We get so many phone calls and concerns from owners regarding vomiting in their cats. At least 50% of the time, after some research and discussion about the contents of the vomit, it turns out that the cat has actually regurgitated, not vomited. The causes of vomiting and regurgitation are very different and require different treatments as well.
Vomiting is an active process usually followed by excessive drooling and nausea, where an owner may notice their cat licking their lips unusually or extending their neck. When a cat vomits, his abdominal walls contract and create an upward motion for stomach contents to head out the esophagus and onto your carpet. Usually, the stomach contents include an orange fluid called bile or phlegm along with the other goodies in the tummy. Of course, things that stain your carpet!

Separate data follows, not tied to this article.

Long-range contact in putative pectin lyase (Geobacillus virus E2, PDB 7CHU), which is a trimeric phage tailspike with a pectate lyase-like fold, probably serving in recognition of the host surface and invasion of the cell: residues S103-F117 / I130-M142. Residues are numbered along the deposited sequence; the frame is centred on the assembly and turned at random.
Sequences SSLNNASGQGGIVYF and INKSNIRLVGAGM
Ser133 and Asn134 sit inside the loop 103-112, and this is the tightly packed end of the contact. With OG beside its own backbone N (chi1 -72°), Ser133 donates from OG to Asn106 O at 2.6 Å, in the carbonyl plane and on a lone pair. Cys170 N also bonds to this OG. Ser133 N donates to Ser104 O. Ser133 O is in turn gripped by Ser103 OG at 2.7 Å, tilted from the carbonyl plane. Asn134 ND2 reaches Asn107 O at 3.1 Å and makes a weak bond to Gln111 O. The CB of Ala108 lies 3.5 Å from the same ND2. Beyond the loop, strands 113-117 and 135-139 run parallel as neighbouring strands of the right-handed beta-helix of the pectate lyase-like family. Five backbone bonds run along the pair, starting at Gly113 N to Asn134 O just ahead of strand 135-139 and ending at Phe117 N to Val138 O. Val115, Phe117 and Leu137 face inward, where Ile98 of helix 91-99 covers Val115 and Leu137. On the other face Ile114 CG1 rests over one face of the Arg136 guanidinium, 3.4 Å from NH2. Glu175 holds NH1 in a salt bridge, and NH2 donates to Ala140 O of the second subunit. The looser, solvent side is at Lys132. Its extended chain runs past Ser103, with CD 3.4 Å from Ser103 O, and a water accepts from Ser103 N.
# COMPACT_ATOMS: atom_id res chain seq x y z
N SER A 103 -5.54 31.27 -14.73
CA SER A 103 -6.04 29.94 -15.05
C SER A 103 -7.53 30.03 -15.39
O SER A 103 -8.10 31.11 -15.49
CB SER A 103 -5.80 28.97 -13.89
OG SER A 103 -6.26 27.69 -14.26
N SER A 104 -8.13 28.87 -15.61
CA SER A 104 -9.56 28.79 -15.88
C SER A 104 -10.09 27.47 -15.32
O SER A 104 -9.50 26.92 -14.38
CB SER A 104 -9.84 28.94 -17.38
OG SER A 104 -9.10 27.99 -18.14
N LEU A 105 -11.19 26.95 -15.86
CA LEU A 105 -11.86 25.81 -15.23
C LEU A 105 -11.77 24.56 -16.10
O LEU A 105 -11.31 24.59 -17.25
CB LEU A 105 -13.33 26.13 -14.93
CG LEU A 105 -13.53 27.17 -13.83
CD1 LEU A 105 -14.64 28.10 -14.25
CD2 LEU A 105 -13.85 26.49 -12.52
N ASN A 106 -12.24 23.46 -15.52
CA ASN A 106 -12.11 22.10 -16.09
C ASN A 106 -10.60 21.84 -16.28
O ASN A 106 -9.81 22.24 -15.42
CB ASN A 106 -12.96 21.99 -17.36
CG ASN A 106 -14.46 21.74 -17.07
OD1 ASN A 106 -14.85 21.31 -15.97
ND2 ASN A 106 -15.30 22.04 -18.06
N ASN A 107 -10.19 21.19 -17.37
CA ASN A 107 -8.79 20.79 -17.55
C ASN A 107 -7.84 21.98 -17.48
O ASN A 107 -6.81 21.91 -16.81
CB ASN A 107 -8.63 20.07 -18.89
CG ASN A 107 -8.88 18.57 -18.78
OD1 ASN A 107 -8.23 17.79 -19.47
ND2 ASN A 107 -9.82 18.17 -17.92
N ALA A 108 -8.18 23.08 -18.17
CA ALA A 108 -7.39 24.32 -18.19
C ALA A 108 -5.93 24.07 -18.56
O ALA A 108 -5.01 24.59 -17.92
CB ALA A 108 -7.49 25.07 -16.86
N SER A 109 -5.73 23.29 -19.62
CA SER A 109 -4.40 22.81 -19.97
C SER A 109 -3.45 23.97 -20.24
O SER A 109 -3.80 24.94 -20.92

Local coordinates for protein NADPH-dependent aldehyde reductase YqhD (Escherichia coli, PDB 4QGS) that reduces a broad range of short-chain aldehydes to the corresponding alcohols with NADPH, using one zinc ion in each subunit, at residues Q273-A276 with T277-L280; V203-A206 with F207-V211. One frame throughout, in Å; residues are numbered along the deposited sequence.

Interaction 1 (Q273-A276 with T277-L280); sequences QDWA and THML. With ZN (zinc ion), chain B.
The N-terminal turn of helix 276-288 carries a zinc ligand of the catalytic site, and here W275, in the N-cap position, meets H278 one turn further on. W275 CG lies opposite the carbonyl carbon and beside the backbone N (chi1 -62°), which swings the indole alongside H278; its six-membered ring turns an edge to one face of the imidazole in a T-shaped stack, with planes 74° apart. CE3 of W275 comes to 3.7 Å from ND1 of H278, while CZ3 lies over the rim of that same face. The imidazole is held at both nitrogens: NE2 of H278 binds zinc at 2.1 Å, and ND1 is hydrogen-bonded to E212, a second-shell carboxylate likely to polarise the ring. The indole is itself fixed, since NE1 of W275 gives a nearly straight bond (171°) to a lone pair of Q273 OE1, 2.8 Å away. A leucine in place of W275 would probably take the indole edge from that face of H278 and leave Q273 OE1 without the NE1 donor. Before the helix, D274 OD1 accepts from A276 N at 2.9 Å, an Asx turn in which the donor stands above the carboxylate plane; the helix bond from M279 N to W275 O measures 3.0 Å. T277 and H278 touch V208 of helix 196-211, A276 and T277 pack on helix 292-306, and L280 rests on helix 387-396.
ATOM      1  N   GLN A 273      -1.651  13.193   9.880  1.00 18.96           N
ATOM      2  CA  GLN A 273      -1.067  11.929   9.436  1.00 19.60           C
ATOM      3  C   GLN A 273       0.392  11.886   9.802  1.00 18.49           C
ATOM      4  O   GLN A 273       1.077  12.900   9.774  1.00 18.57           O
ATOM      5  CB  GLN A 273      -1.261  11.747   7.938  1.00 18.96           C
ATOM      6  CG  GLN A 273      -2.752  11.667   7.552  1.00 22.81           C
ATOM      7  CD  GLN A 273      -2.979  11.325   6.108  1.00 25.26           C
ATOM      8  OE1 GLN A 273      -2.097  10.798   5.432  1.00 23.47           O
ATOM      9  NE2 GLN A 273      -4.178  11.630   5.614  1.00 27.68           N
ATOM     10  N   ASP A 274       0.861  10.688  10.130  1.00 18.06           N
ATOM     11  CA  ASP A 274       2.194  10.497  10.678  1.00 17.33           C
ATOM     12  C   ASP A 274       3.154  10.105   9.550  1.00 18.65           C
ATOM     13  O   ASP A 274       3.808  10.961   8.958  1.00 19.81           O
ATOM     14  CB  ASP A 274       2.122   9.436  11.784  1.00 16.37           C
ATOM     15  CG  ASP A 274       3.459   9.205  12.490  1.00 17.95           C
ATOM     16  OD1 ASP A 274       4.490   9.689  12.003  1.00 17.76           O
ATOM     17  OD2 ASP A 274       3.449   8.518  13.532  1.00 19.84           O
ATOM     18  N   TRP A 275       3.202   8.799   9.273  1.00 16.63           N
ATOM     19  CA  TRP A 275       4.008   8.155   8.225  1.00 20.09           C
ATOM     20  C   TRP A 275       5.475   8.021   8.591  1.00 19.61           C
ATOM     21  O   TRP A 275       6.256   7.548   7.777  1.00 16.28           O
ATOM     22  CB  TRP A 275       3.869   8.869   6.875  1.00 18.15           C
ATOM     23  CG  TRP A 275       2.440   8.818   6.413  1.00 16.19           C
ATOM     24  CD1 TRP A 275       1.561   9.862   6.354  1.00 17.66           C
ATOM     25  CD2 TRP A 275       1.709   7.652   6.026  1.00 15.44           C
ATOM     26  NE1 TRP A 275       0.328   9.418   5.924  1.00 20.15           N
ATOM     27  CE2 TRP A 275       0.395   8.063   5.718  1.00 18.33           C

Regurgitation is a passive process that allows ingested material to move backwards from the esophagus to the mouth or nose. Regurgitus (the contents regurgitated – great word) usually exits the body in the shape of a tube, because of how much time it spends in the tube-shaped esophagus. This lovely material usually consists of partially digested food, saliva, hair, and/or mucus. When a cat regurgitates, it usually happens quietly and fast! This is a normal body function and is nothing to be alarmed about.
So how do we treat regurgitation? With smaller meals and patience! Cats basically inhale their food, or “bolt” as their natural carnivorous instinct teaches them. The stomach cannot expand fast enough to accommodate its new contents, so what happens? They get regurgitated. Feeding your kitty smaller portions, or spreading the food out on a cookie sheet to allow some time between each piece ingested, will allow the stomach to expand slowly and with ease.
Another great option is to incorporate exercise with eating by using a feeding toy! Check out the Egg-Cercizer – as your cats rolls the egg-shaped toy around to play, pieces of his food fall out for a delightful treat!
If at any time your kitty is having more GI issues than you are comfortable with, absolutely contact your veterinarian.